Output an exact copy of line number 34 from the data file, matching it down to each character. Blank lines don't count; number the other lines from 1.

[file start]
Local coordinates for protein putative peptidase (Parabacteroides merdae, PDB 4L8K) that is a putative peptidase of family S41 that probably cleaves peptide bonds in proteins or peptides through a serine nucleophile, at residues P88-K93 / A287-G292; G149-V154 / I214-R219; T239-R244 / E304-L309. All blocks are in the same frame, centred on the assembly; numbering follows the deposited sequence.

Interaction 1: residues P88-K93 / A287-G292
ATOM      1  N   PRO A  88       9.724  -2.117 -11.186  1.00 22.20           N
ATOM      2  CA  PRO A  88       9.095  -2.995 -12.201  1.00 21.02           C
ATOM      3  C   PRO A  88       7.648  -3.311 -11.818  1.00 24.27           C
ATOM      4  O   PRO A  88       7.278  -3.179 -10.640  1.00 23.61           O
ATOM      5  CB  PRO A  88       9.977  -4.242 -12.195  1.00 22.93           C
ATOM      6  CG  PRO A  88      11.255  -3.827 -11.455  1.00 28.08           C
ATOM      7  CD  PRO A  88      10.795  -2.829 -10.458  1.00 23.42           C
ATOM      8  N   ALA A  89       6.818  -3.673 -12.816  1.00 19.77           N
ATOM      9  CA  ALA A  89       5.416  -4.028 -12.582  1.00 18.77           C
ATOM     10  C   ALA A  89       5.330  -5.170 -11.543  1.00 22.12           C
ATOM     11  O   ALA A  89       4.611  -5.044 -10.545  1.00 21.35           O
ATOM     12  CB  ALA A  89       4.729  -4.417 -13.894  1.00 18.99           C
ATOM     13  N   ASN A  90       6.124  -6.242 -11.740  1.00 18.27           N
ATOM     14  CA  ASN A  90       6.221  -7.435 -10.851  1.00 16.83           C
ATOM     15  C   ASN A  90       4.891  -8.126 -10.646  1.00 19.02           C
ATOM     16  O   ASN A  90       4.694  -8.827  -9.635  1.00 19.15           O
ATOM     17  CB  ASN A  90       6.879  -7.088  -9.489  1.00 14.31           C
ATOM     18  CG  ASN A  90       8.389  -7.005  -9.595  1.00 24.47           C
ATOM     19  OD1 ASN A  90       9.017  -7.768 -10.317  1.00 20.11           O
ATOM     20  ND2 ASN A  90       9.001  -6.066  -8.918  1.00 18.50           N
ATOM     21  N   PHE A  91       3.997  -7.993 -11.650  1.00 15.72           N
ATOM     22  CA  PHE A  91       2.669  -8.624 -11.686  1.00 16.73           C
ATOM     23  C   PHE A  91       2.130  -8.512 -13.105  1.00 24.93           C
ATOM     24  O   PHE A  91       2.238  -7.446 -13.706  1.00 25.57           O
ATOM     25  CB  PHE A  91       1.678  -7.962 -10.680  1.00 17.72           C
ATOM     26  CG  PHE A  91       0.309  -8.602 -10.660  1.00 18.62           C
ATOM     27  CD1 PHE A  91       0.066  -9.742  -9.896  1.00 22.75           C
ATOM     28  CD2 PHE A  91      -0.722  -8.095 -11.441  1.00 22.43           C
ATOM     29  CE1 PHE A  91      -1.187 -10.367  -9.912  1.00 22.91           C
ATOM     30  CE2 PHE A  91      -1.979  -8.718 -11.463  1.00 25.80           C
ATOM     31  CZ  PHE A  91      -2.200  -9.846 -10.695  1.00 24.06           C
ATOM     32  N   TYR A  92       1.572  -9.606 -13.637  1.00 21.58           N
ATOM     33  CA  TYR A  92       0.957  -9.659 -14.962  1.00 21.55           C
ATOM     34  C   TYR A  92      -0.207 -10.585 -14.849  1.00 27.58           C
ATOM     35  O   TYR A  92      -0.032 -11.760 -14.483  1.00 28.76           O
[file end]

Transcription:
ATOM     32  N   TYR A  92       1.572  -9.606 -13.637  1.00 21.58           N